Date: November 3, 2003
Subject: Social studies smackdown!

It's going to take me a few sessions over the next couple of days to debrief you on Saturday's meeting of the Social Studies Academic Standards Committee. I will be giving you the nitty-gritty eyewitness detail from the inside, including some of the esoteric technical minutiae that you have grown to expect (and love) from this blog, including the dish but no dirt (there really wasn't any "dirt" to report, sorry).

The bottom line is that we won't really know who the "winners and losers" will be until the standards are approved by the legislature during the 2004 session. "Winners and losers" may be the wrong way to look at it, since all sides of the debate are ostensibly on the same "side" (public schools and their students), unless you define the "sides" as those who favor keeping the current process versus those who want to dump the standards-in-progress and start over with a new committee and process.

The Academic Standards Committees have finished or are in the process of finishing their second draft standards. The second draft will go to a writing committee, appointed by the Commissioner from among the committee members. The writing committee will polish and integrate the various strands into a complete social studies standards document, which they will submit to the Commissioner on or before December 15. Department of Education staff will then edit the draft at their discretion before the Commissioner presents the final version to the Legislature.

The Legislature will hold hearings on the final version. Sen. Steve Kelley, chairman of the Senate Education Committee, has announced that he will hold public hearings in January, prior to the start of the legislative session in February.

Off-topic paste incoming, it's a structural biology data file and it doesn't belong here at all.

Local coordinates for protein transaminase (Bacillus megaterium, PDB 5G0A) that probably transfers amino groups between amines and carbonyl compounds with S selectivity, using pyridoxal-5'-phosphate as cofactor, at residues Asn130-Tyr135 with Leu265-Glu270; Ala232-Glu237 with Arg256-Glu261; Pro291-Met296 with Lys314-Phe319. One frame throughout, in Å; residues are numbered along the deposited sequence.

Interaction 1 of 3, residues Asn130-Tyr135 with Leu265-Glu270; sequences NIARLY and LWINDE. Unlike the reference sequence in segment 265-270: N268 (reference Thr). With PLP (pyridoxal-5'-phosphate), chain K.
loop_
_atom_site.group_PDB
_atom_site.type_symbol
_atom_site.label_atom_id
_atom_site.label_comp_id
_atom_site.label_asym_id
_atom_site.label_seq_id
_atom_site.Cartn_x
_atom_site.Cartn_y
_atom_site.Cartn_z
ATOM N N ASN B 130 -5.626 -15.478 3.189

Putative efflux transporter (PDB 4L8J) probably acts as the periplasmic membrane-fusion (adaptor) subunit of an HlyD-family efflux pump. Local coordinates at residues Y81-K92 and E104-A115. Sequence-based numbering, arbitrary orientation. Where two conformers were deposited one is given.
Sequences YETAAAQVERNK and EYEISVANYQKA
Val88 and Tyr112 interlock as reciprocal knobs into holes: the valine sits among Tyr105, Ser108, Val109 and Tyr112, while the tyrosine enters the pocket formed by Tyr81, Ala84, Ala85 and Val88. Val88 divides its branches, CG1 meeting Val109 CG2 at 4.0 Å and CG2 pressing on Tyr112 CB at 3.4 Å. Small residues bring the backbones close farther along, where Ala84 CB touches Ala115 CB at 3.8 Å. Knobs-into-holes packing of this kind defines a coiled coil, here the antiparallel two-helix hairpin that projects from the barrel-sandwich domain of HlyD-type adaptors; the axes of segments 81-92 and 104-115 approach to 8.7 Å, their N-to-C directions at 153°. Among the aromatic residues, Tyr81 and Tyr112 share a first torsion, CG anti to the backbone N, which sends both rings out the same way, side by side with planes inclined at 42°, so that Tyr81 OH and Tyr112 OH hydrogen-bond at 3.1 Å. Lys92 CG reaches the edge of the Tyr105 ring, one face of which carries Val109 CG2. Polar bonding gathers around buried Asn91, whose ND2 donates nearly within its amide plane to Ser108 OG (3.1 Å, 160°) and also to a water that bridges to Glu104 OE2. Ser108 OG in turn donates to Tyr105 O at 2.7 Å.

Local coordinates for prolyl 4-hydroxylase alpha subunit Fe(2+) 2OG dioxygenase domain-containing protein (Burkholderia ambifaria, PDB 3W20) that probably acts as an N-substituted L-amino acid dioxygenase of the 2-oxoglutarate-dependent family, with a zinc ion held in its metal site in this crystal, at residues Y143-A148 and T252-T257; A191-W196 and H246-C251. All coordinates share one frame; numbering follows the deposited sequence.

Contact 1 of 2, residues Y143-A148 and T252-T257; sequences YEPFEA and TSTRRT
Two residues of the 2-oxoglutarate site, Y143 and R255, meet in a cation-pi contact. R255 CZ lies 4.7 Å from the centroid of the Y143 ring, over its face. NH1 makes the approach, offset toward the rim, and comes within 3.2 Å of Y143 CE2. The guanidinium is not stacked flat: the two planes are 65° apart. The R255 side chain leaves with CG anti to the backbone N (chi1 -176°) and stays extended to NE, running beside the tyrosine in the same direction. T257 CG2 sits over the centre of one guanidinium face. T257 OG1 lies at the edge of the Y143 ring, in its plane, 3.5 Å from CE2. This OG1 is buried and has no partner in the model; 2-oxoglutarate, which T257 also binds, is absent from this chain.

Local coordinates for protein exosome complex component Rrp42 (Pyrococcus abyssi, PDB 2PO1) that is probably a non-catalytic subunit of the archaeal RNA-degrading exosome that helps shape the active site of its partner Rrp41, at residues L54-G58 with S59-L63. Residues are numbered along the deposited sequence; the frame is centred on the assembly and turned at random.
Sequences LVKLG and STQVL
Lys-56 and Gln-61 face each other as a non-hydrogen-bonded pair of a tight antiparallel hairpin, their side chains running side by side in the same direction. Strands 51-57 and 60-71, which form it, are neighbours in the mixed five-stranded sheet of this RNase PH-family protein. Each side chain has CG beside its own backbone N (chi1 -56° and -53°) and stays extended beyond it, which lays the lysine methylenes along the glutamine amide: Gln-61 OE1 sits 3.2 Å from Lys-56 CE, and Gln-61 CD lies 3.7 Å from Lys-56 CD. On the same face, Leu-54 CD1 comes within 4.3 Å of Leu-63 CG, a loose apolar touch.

Having said that, since I sit on the Government & Civics subcommittee, I can say that, as of Saturday, the integrity of our strand was maintained and quality increased. We carefully considered a large volume of public comment. Comments from the Hopkins school district and the Minnesota Civics Group were most prominent in our discussion, since they provided well-organized comments in writing that followed the structure of the standards. In the days and weeks before the meeting, I read hundreds of pages of public comment, plus many standalone letters, "expert" reviews, and other documents, and the MAPSSS web site.

Most of the public comment received was directed at the history standards (both U.S. and world). Most of these comments were repetitive and fell into categories: there are too many standards, the standards are politically biased, why did you leave out this person/event, why did you overemphasize this person/event, too much memorization, you overemphasize "trivial factoids" at the expense of higher order thinking skills, where are the research skills, this benchmark is not age-appropriate.

On Saturday, the various strands (U.S. History, World History, Economics, Geography, and Government & Citizenship) chopped standards and benchmarks, moved many of the names and events out of the benchmark statements to a new "examples" category, and formed a new strand committee called Historical Skills to create the skills standards. A new recommendation to the legislature was approved that would give school districts flexibility to group standards by grade "bands" (K-2, 3-5, 6-8) if they wish, rather than grade-by-grade as they appear in the standards document. (The 9-12 standards are already grouped into a band.) The standards framework was also modified based on comments received from school districts.

So the standards were not merely "tweaked" on Saturday. As Marc Doepner-Hove, a vocal critic of the first draft, said in the Star Tribune yesterday, "We are rewriting the document."